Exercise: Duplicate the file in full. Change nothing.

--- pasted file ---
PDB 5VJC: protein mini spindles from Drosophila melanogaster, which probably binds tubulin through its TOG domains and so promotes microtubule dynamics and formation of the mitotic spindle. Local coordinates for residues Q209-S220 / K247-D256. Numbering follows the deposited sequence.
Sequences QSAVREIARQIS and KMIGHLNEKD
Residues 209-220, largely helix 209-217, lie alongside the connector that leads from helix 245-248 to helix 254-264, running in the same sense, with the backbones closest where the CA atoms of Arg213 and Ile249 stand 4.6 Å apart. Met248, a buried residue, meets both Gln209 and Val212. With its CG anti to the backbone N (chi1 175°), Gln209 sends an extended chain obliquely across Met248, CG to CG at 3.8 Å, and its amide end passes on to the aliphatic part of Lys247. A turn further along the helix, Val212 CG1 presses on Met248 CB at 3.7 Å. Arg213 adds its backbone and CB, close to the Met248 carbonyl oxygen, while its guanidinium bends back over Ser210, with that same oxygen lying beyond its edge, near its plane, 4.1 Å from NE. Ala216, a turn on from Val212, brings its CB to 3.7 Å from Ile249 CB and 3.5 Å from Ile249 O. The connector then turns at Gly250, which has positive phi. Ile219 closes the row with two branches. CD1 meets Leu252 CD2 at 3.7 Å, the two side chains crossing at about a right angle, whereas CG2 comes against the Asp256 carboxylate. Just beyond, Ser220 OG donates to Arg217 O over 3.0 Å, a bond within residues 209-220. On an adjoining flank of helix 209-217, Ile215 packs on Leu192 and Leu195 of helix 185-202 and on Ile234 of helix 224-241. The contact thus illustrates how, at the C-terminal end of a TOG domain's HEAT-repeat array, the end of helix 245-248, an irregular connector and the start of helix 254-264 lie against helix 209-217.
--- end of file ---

PDB 5VJC: protein mini spindles from Drosophila melanogaster, which probably binds tubulin through its TOG domains and so promotes microtubule dynamics and formation of the mitotic spindle. Local coordinates for residues Q209-S220 / K247-D256. Numbering follows the deposited sequence.
Sequences QSAVREIARQIS and KMIGHLNEKD
Residues 209-220, largely helix 209-217, lie alongside the connector that leads from helix 245-248 to helix 254-264, running in the same sense, with the backbones closest where the CA atoms of Arg213 and Ile249 stand 4.6 Å apart. Met248, a buried residue, meets both Gln209 and Val212. With its CG anti to the backbone N (chi1 175°), Gln209 sends an extended chain obliquely across Met248, CG to CG at 3.8 Å, and its amide end passes on to the aliphatic part of Lys247. A turn further along the helix, Val212 CG1 presses on Met248 CB at 3.7 Å. Arg213 adds its backbone and CB, close to the Met248 carbonyl oxygen, while its guanidinium bends back over Ser210, with that same oxygen lying beyond its edge, near its plane, 4.1 Å from NE. Ala216, a turn on from Val212, brings its CB to 3.7 Å from Ile249 CB and 3.5 Å from Ile249 O. The connector then turns at Gly250, which has positive phi. Ile219 closes the row with two branches. CD1 meets Leu252 CD2 at 3.7 Å, the two side chains crossing at about a right angle, whereas CG2 comes against the Asp256 carboxylate. Just beyond, Ser220 OG donates to Arg217 O over 3.0 Å, a bond within residues 209-220. On an adjoining flank of helix 209-217, Ile215 packs on Leu192 and Leu195 of helix 185-202 and on Ile234 of helix 224-241. The contact thus illustrates how, at the C-terminal end of a TOG domain's HEAT-repeat array, the end of helix 245-248, an irregular connector and the start of helix 254-264 lie against helix 209-217.